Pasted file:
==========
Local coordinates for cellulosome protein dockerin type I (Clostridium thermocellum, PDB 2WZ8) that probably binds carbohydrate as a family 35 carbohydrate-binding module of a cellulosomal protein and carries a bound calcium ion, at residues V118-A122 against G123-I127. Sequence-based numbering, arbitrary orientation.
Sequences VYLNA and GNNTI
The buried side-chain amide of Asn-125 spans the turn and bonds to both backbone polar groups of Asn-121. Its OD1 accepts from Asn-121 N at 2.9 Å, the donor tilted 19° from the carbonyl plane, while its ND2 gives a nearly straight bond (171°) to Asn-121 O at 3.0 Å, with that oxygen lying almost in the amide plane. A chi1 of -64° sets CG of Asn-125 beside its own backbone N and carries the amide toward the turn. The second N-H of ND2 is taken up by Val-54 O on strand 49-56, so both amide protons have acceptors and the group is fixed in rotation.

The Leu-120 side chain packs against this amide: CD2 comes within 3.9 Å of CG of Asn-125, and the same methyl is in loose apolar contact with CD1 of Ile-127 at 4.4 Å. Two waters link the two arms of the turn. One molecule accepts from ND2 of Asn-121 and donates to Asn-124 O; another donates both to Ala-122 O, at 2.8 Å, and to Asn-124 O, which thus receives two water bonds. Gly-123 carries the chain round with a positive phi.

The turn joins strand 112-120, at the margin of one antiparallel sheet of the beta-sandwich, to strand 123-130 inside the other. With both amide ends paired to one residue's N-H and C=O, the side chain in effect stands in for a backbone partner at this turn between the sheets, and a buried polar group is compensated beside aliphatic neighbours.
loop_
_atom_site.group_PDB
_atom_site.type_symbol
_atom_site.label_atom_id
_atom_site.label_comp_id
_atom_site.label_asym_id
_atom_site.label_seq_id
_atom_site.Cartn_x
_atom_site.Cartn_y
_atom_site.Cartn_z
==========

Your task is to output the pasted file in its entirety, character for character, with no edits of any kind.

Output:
Local coordinates for cellulosome protein dockerin type I (Clostridium thermocellum, PDB 2WZ8) that probably binds carbohydrate as a family 35 carbohydrate-binding module of a cellulosomal protein and carries a bound calcium ion, at residues V118-A122 against G123-I127. Sequence-based numbering, arbitrary orientation.
Sequences VYLNA and GNNTI
The buried side-chain amide of Asn-125 spans the turn and bonds to both backbone polar groups of Asn-121. Its OD1 accepts from Asn-121 N at 2.9 Å, the donor tilted 19° from the carbonyl plane, while its ND2 gives a nearly straight bond (171°) to Asn-121 O at 3.0 Å, with that oxygen lying almost in the amide plane. A chi1 of -64° sets CG of Asn-125 beside its own backbone N and carries the amide toward the turn. The second N-H of ND2 is taken up by Val-54 O on strand 49-56, so both amide protons have acceptors and the group is fixed in rotation.

The Leu-120 side chain packs against this amide: CD2 comes within 3.9 Å of CG of Asn-125, and the same methyl is in loose apolar contact with CD1 of Ile-127 at 4.4 Å. Two waters link the two arms of the turn. One molecule accepts from ND2 of Asn-121 and donates to Asn-124 O; another donates both to Ala-122 O, at 2.8 Å, and to Asn-124 O, which thus receives two water bonds. Gly-123 carries the chain round with a positive phi.

The turn joins strand 112-120, at the margin of one antiparallel sheet of the beta-sandwich, to strand 123-130 inside the other. With both amide ends paired to one residue's N-H and C=O, the side chain in effect stands in for a backbone partner at this turn between the sheets, and a buried polar group is compensated beside aliphatic neighbours.
loop_
_atom_site.group_PDB
_atom_site.type_symbol
_atom_site.label_atom_id
_atom_site.label_comp_id
_atom_site.label_asym_id
_atom_site.label_seq_id
_atom_site.Cartn_x
_atom_site.Cartn_y
_atom_site.Cartn_z